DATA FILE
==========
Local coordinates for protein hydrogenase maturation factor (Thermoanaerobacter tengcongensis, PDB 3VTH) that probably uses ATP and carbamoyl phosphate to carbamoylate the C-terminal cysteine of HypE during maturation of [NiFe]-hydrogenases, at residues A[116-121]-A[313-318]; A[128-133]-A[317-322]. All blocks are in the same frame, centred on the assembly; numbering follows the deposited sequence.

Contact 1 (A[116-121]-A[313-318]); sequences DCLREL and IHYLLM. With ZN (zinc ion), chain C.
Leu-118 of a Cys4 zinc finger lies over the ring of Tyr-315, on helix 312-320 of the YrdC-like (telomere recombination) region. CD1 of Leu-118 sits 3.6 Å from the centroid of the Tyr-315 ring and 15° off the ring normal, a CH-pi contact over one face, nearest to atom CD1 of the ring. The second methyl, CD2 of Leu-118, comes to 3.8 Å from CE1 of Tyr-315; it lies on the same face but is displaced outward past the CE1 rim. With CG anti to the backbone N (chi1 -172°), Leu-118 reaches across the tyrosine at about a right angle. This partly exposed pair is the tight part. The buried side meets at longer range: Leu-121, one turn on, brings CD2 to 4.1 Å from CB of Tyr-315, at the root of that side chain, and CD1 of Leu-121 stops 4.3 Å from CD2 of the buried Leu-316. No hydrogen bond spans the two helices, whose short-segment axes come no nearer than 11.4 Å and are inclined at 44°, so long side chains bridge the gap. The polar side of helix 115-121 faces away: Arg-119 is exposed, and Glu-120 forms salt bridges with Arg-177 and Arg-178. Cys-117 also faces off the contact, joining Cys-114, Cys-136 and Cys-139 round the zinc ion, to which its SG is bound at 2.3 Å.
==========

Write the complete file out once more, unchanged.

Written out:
Local coordinates for protein hydrogenase maturation factor (Thermoanaerobacter tengcongensis, PDB 3VTH) that probably uses ATP and carbamoyl phosphate to carbamoylate the C-terminal cysteine of HypE during maturation of [NiFe]-hydrogenases, at residues A[116-121]-A[313-318]; A[128-133]-A[317-322]. All blocks are in the same frame, centred on the assembly; numbering follows the deposited sequence.

Contact 1 (A[116-121]-A[313-318]); sequences DCLREL and IHYLLM. With ZN (zinc ion), chain C.
Leu-118 of a Cys4 zinc finger lies over the ring of Tyr-315, on helix 312-320 of the YrdC-like (telomere recombination) region. CD1 of Leu-118 sits 3.6 Å from the centroid of the Tyr-315 ring and 15° off the ring normal, a CH-pi contact over one face, nearest to atom CD1 of the ring. The second methyl, CD2 of Leu-118, comes to 3.8 Å from CE1 of Tyr-315; it lies on the same face but is displaced outward past the CE1 rim. With CG anti to the backbone N (chi1 -172°), Leu-118 reaches across the tyrosine at about a right angle. This partly exposed pair is the tight part. The buried side meets at longer range: Leu-121, one turn on, brings CD2 to 4.1 Å from CB of Tyr-315, at the root of that side chain, and CD1 of Leu-121 stops 4.3 Å from CD2 of the buried Leu-316. No hydrogen bond spans the two helices, whose short-segment axes come no nearer than 11.4 Å and are inclined at 44°, so long side chains bridge the gap. The polar side of helix 115-121 faces away: Arg-119 is exposed, and Glu-120 forms salt bridges with Arg-177 and Arg-178. Cys-117 also faces off the contact, joining Cys-114, Cys-136 and Cys-139 round the zinc ion, to which its SG is bound at 2.3 Å.